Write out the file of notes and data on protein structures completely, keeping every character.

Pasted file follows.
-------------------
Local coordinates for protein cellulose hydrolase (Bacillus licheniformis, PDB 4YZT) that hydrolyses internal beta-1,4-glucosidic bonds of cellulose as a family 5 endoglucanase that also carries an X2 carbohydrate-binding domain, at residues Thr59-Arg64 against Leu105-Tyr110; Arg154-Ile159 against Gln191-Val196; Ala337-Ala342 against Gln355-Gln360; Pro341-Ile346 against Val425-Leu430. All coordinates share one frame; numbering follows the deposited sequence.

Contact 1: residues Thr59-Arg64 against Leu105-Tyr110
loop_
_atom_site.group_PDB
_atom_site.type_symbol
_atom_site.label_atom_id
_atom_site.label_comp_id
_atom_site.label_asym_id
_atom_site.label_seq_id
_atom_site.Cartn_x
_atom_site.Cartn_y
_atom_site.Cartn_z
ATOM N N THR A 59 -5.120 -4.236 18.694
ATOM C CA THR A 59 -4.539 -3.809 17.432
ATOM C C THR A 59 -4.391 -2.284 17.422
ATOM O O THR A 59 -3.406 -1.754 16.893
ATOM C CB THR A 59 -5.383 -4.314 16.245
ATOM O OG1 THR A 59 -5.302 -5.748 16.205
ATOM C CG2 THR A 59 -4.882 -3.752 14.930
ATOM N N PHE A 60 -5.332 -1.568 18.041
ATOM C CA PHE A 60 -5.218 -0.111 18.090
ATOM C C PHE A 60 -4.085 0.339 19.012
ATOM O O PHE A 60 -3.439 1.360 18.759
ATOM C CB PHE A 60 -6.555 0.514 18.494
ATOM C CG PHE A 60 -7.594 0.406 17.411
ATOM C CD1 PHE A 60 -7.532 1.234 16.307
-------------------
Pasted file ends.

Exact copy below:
Local coordinates for protein cellulose hydrolase (Bacillus licheniformis, PDB 4YZT) that hydrolyses internal beta-1,4-glucosidic bonds of cellulose as a family 5 endoglucanase that also carries an X2 carbohydrate-binding domain, at residues Thr59-Arg64 against Leu105-Tyr110; Arg154-Ile159 against Gln191-Val196; Ala337-Ala342 against Gln355-Gln360; Pro341-Ile346 against Val425-Leu430. All coordinates share one frame; numbering follows the deposited sequence.

Contact 1: residues Thr59-Arg64 against Leu105-Tyr110
loop_
_atom_site.group_PDB
_atom_site.type_symbol
_atom_site.label_atom_id
_atom_site.label_comp_id
_atom_site.label_asym_id
_atom_site.label_seq_id
_atom_site.Cartn_x
_atom_site.Cartn_y
_atom_site.Cartn_z
ATOM N N THR A 59 -5.120 -4.236 18.694
ATOM C CA THR A 59 -4.539 -3.809 17.432
ATOM C C THR A 59 -4.391 -2.284 17.422
ATOM O O THR A 59 -3.406 -1.754 16.893
ATOM C CB THR A 59 -5.383 -4.314 16.245
ATOM O OG1 THR A 59 -5.302 -5.748 16.205
ATOM C CG2 THR A 59 -4.882 -3.752 14.930
ATOM N N PHE A 60 -5.332 -1.568 18.041
ATOM C CA PHE A 60 -5.218 -0.111 18.090
ATOM C C PHE A 60 -4.085 0.339 19.012
ATOM O O PHE A 60 -3.439 1.360 18.759
ATOM C CB PHE A 60 -6.555 0.514 18.494
ATOM C CG PHE A 60 -7.594 0.406 17.411
ATOM C CD1 PHE A 60 -7.532 1.234 16.307